Raise the Debt Ceiling Now
Letter to Congressman and Senators:
Right now I feel that there are only two people in Washington who have my best interests at heart, as a middle class citizen — Elizabeth Warren and Ben Bernanke.
The fact that big business is so opposed to Elizabeth Warren indicates to me that she must be doing something right for average citizens. Normally, Ben Bernanke, as the head of the Fed would be the tool of big business interests, but I think he is genuinely concerned about average people, too. His low interest rates and QE2 are boons to big business, especially big banks, but they are the only tool he has. I think he really is trying to pursue policies that trickle down to ordinary people, even if most of the benefits go to big banks and industries.
If Congress were serious, it would raise the debt ceiling now, if only by a small amount. The fact that it is playing chicken with the debt ceiling indicates that it does not have the best interests of the United States at heart. Failure to put the full faith and credit of the United States behind our bonds will mean higher interest rates for everybody and probably a return to a deep recession. Conservatives, playing the hand of big business and big banks, will use the crisis to get spending cuts without tax increases, generally hurting average people, and particularly benefiting the very rich.
To reduce the problem with the national debt and the fiscal deficit, I would propose to cut all Federal salaries by 10 percent (including yours) and all Federal pensions (including mine) by 10 percent. Perhaps you could cut all Social Security pensions by 10% above a certain level, say $1,500 per month. For Medicare and Medicaid, perhaps you could cut payments by 10% for all procedures that cost more than $1,500.
I would propose removing the mortgage interest deduction as a start for raising tax revenues. This deduction had a very perverse effect during the housing crisis. Before sub-prime mortgages, when people still had to make a large down payment, the deduction was not so bad. But with no down payment and mortgages allowing interest-only payments for the first few years, buyers basically became renters, who are now walking away from their homes. Real renters got no deduction, but sub-prime buyers had a big Federal subsidy. It was not fair, and it encouraged an unsustainable housing bubble. It’s bad policy which creates economic dislocation. Get rid of it. You could start off limiting the deduction to $10,000, and then reduce it $1,000 per year.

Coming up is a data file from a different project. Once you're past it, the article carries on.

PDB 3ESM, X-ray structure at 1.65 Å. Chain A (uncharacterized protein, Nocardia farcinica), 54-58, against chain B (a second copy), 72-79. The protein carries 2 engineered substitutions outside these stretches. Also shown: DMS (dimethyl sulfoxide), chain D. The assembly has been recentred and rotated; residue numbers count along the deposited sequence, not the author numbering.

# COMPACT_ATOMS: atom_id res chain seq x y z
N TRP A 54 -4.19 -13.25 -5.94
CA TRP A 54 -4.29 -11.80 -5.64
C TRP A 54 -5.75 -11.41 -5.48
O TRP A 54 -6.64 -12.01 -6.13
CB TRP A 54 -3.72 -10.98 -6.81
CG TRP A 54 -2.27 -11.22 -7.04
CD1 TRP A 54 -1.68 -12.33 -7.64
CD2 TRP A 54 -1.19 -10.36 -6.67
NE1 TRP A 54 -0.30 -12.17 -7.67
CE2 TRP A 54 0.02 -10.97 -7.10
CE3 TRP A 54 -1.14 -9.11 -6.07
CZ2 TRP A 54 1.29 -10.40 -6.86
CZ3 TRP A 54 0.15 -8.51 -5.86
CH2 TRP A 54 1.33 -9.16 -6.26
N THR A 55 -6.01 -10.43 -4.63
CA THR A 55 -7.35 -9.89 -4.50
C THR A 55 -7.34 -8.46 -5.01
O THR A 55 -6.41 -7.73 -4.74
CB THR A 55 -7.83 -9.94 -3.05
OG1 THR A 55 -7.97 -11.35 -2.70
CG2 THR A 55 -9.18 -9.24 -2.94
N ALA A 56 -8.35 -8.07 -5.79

I don’t really expect anything to happen. This government is dysfunctional. I lived in Brazil for several years as an American diplomat during its bad years, and saw people who wallpapered some rooms with the old Cruzeiro currency. That’s where the dollar is heading. Brazil shows that you can recover from that, but only if you get serious. The US is not serious, yet. People used to say that Brazil was not a serious country. Now that epithet applies to the United States. After the game of chicken we just played on shutting the government down, the new game of chicken on the debt ceiling, and the decision during the Congressional lame-duck session not to raise taxes on anyone, especially the very rich, I have become one of those in the recent poll who has a very dark view of the American economy and even of America in general. As a Vietnam veteran, a retired Foreign Service officer, and a former attorney for the Veterans Administration, totalling nearly 30 years of government service, I am very disappointed in where the US is heading.